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Don't die with the music still in you

Painting - Roberto Giannicola

I was listening to the Five Lessons To Live By Today, from Wayne Dyer, and realized how much they apply to what is happening currently.

I thought I'd put them into perspective and hope they will resonate with you just as well.

His first one is: When you change the way you look at things, the things you look at change.

I love his story about a man who lost his keys.

The power is out in his house, and it is complete darkness. He opens the front door and sees the lamppost lighting up the corner of his street. So, he assumes that it should be easier to go out and search for his keys around the lamppost.

Then his neighbor shows up and inquires about what he is searching for?

My keys,” he says. And so, the neighbor decides to help.

After a short while, the neighbor asks, "Where exactly did you lose your keys?"

And the man answers: "In my living room."

What?” His neighbor said. "That doesn't make any sense."

And the man answered: "Well, it doesn't make any sense for me to grope around looking for my keys in the dark inside the house when the light is out here."

Crazy, isn't it? But that is what we do when we start to look for solutions to our emotional problems outside of ourselves.

When we try to appease our fears by seeking relief externally, by chasing another project, going on a shopping spree, blaming others, or, I've got to say it, hoarding toilet paper and acting selfishly instead of empathizing with each other.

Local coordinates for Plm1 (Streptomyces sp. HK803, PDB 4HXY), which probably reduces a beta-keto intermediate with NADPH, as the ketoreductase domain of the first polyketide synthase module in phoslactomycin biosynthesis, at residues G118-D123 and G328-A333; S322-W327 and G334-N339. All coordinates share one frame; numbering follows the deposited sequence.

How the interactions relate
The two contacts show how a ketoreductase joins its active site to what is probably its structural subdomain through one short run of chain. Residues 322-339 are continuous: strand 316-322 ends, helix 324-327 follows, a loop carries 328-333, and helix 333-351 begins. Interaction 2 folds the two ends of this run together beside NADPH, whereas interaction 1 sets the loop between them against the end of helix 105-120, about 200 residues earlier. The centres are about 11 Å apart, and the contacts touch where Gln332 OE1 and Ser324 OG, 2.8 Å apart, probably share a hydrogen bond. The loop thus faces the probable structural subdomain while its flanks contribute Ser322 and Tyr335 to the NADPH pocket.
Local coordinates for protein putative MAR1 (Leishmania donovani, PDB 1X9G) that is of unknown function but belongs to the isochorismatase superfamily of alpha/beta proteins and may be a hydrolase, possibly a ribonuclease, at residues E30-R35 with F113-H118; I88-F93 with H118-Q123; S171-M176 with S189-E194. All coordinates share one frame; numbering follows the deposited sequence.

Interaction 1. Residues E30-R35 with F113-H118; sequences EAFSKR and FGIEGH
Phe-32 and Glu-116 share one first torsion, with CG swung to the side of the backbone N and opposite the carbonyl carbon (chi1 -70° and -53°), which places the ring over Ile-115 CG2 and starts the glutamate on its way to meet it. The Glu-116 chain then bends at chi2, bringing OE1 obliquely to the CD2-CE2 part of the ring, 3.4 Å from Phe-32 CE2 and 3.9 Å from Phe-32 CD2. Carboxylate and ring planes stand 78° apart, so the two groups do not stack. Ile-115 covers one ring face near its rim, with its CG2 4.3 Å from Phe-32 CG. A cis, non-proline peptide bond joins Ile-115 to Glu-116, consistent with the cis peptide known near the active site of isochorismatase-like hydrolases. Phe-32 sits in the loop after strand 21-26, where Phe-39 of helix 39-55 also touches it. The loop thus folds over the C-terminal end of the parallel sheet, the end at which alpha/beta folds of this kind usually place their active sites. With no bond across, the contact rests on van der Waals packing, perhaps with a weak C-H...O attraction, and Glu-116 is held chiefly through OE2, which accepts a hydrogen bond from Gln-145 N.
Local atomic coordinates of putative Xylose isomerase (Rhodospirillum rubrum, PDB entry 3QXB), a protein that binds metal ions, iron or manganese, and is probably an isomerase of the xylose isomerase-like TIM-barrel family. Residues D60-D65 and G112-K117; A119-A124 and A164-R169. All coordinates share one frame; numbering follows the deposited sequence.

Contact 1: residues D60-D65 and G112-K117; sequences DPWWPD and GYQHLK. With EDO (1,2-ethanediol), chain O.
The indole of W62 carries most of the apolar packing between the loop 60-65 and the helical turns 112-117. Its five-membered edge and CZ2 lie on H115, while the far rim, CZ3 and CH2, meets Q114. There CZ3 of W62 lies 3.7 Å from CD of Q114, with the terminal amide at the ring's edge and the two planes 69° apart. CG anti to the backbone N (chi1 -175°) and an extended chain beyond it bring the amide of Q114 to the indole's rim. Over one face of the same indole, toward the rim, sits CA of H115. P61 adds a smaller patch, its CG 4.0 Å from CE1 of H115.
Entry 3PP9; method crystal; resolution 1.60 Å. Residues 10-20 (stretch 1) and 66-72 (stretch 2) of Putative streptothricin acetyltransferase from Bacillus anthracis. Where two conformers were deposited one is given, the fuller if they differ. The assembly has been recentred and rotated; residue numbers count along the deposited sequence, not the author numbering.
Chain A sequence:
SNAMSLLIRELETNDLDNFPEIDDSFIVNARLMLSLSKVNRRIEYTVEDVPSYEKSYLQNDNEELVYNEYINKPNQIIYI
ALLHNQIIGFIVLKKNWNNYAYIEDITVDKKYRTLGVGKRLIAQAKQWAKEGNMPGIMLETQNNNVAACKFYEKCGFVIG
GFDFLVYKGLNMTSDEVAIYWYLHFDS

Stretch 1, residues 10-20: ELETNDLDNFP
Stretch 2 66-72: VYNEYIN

That's what we do when we seek comfort in yet another relationship or quit our job without closure. When we don't look at how we contributed to our downfall, at what is causing our poor behavior, or what makes us feel broken. This is what happens when we don't try to understand why we failed, and when we don't realize what makes us feel whole.

Or when we lean on others, like fragile pillars depending on surrounding columns to hold us up, and if one of these columns moves or changes position, then we hopelessly crumble to the ground.

To live a healthy emotional life and for you to feel whole, you need to take a good look inside yourself and stop depending on external points. When you do that, if things change around you, you will be able to respond in a balanced and controlled way, not fall into panic or despair.

Instead, you will be able to realize what is important to you and the world we live in, reframing your perspective to create positive change within and around yourself.

His second one: There are no justified resentments.

His point here is about how much resentment we carry inside from things that have affected our lives: the abusive boss, the wrong relationship, the person who did not say thank you, the one who still owes you money.

How much we allow these things to dwell in us is telling of how much resentment we hold.

Today, it might be resentment from what this pandemic has created. We could hold resentment because people got sick and died, resentment from watching the caregivers and service people exhausted. Resentment because we cannot spend time with our loved ones, for our lack of mobility and social interactions or lack of income. The list is long, and many of these are entirely justified.

However, as Wayne Dyer says, dwelling on resentment will only harm us and create a sense of despair.